“Facebook is one of the most popular recruiting tools out there,” Runge stated. “Because if my friends like working [for a company], I’ll like working there.”
Although technology enables HR professionals, it is important to note that technology requires collaboration.
If HR professionals find the right technology partners, they may be able to optimize the value of technology both now and in the future, Runge indicated.
“You can’t know it all if you’re in HR tech,” she said. “You’ve got to partner with people and figure out the innovators.”
In addition, technology requires HR professionals to revamp their outreach efforts, according to Runge.
“You have to be able to meet [talent] where they are, and you have to be able to get talent to drive your business results.”
HR professionals now must be able to reach job candidates on any device, at any location and at any time, Runge said.
“The war on talent is over,” she pointed out. “You have to be able to meet [talent] where they are, and you have to be able to get talent to drive your business results.”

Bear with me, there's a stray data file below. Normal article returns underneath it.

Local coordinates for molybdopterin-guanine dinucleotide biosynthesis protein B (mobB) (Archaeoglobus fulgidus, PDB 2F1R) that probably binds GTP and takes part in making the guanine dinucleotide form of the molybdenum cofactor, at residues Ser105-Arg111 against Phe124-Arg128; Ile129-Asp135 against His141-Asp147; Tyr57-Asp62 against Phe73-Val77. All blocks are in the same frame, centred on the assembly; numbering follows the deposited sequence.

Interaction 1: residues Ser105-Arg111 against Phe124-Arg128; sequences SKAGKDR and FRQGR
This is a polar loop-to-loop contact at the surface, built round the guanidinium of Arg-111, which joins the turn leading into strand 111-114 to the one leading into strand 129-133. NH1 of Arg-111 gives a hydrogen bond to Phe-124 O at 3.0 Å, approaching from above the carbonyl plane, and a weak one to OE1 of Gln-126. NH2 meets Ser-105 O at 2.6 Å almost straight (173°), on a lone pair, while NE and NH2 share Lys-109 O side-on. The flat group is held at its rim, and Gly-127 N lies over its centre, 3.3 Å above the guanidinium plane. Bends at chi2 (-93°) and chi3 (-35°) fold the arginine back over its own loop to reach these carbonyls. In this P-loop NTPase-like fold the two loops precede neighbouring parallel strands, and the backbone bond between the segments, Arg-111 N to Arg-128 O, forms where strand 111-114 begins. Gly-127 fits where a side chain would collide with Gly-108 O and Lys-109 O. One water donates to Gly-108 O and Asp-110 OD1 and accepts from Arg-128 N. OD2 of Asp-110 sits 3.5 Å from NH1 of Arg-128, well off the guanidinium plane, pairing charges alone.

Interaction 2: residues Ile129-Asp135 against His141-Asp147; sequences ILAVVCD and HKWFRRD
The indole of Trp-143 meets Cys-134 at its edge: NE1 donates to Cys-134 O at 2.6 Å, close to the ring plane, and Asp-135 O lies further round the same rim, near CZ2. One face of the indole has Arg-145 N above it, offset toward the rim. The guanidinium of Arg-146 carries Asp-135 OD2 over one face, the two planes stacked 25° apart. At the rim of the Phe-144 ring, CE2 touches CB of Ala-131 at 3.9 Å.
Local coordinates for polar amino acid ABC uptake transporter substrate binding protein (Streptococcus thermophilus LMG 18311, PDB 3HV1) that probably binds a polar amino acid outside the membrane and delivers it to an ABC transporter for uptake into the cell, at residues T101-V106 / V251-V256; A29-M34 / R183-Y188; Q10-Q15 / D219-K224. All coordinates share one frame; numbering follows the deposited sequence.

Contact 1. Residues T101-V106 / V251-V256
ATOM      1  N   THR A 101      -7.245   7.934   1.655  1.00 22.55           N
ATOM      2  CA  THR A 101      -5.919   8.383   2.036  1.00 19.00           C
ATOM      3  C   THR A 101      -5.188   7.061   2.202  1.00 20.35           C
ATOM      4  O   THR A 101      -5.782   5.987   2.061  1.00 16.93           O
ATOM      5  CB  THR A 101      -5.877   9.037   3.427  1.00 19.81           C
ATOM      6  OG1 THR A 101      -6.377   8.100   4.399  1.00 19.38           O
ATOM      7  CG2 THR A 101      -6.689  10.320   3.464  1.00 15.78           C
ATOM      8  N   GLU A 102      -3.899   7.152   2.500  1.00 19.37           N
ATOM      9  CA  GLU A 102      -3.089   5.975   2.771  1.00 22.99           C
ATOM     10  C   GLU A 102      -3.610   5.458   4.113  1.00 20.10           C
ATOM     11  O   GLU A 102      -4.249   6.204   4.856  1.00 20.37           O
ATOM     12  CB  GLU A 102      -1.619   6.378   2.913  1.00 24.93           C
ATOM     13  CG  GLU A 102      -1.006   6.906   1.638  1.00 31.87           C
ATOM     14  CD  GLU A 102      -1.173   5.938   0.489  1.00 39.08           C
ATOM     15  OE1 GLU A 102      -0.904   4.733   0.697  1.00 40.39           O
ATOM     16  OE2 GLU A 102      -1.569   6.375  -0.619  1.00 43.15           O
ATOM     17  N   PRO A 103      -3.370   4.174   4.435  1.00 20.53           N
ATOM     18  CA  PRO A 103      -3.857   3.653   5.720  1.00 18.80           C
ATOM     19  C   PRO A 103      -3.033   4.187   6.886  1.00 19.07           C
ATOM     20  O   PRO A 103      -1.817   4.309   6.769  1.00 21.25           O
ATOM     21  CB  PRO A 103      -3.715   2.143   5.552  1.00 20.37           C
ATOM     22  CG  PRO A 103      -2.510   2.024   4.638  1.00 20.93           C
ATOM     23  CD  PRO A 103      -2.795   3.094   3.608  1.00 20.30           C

HR professionals must realize that technology that works for one organization may fail to deliver the same results for another. Thus, HR professionals must explore a wide range of technologies and consider digital tools that support an organization’s day-to-day operations.
“Almost every area of HR is going to be disrupted,” Runge stated. “I don’t care where you get your technology, but you have to get it … and understand that [technology] is not a one-size-fits-all. You need to make technology work, and you need to make it work for you.”
With the right technology in place, HR professionals can become key contributors within their respective organizations. HR professionals will be able to take a technology-first approach in all that they do – something that could drive a cultural transformation across an organization.
“[HR] is going to get away from the tactical piece and become more strategic,” Runge said. “We’re going to utilize technology more for the employees and less for HR … and we’re going to have a digital mindset about what we do.”
Perhaps most important, technology can give HR professionals the ability to influence their respective organizations like never before, Runge said.
HR professionals who understand the value of technology can use digital tools to bolster their employee engagement, recruitment and retention. That way, HR professionals can help an organization attract and retain top talent and ensure workers are fully supported at all times.